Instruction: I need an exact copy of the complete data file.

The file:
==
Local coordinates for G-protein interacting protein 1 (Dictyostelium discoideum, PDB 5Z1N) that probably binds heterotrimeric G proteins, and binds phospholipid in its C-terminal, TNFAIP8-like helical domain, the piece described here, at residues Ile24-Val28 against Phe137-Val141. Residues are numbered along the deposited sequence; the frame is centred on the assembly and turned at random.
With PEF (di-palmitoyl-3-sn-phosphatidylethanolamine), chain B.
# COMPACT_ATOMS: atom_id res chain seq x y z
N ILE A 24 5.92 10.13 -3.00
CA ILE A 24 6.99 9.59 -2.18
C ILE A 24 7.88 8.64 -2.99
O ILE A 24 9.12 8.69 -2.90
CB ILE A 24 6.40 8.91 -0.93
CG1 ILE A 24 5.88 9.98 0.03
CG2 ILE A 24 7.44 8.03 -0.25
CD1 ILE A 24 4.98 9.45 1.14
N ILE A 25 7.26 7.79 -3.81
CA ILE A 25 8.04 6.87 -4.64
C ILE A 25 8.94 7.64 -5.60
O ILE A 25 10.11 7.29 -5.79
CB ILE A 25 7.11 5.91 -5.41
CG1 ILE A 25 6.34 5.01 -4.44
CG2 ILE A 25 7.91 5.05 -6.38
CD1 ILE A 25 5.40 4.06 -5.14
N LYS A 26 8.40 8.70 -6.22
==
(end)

Local coordinates for G-protein interacting protein 1 (Dictyostelium discoideum, PDB 5Z1N) that probably binds heterotrimeric G proteins, and binds phospholipid in its C-terminal, TNFAIP8-like helical domain, the piece described here, at residues Ile24-Val28 against Phe137-Val141. Residues are numbered along the deposited sequence; the frame is centred on the assembly and turned at random.
With PEF (di-palmitoyl-3-sn-phosphatidylethanolamine), chain B.
# COMPACT_ATOMS: atom_id res chain seq x y z
N ILE A 24 5.92 10.13 -3.00
CA ILE A 24 6.99 9.59 -2.18
C ILE A 24 7.88 8.64 -2.99
O ILE A 24 9.12 8.69 -2.90
CB ILE A 24 6.40 8.91 -0.93
CG1 ILE A 24 5.88 9.98 0.03
CG2 ILE A 24 7.44 8.03 -0.25
CD1 ILE A 24 4.98 9.45 1.14
N ILE A 25 7.26 7.79 -3.81
CA ILE A 25 8.04 6.87 -4.64
C ILE A 25 8.94 7.64 -5.60
O ILE A 25 10.11 7.29 -5.79
CB ILE A 25 7.11 5.91 -5.41
CG1 ILE A 25 6.34 5.01 -4.44
CG2 ILE A 25 7.91 5.05 -6.38
CD1 ILE A 25 5.40 4.06 -5.14
N LYS A 26 8.40 8.70 -6.22